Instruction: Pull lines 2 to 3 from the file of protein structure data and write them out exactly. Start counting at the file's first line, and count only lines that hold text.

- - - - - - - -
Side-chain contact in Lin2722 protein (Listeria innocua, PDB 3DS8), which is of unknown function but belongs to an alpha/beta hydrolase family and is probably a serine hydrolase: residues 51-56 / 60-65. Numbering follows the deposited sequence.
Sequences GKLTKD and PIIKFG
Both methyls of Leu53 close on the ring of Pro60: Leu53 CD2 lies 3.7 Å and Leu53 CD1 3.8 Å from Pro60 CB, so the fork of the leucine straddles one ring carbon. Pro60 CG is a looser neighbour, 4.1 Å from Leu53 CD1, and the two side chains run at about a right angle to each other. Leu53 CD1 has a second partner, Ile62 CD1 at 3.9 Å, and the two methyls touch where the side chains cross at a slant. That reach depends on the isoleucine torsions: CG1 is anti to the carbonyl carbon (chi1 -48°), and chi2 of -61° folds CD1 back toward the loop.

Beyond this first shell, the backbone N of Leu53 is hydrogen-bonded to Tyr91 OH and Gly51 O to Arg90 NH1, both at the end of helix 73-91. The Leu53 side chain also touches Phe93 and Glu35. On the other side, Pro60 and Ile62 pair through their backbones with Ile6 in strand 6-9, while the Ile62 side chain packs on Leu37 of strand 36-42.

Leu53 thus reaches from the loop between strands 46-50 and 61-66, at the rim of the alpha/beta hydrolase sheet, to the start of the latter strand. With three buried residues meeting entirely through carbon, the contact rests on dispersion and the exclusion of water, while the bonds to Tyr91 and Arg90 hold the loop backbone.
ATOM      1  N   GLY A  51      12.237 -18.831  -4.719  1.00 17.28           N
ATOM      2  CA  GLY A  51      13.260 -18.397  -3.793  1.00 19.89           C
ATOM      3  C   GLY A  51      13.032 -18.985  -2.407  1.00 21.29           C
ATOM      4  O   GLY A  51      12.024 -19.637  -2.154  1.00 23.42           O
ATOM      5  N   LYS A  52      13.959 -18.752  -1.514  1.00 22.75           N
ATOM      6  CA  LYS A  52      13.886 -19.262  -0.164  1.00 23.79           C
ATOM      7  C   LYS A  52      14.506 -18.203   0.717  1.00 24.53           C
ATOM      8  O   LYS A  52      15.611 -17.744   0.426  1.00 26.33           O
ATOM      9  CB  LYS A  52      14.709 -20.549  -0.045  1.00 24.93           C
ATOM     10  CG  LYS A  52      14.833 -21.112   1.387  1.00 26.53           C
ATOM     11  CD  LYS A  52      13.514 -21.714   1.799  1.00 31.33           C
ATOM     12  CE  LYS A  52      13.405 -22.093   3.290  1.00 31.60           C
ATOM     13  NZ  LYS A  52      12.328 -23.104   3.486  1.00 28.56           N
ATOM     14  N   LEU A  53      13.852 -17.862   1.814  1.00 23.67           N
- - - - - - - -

Sequences GKLTKD and PIIKFG
Both methyls of Leu53 close on the ring of Pro60: Leu53 CD2 lies 3.7 Å and Leu53 CD1 3.8 Å from Pro60 CB, so the fork of the leucine straddles one ring carbon. Pro60 CG is a looser neighbour, 4.1 Å from Leu53 CD1, and the two side chains run at about a right angle to each other. Leu53 CD1 has a second partner, Ile62 CD1 at 3.9 Å, and the two methyls touch where the side chains cross at a slant. That reach depends on the isoleucine torsions: CG1 is anti to the carbonyl carbon (chi1 -48°), and chi2 of -61° folds CD1 back toward the loop.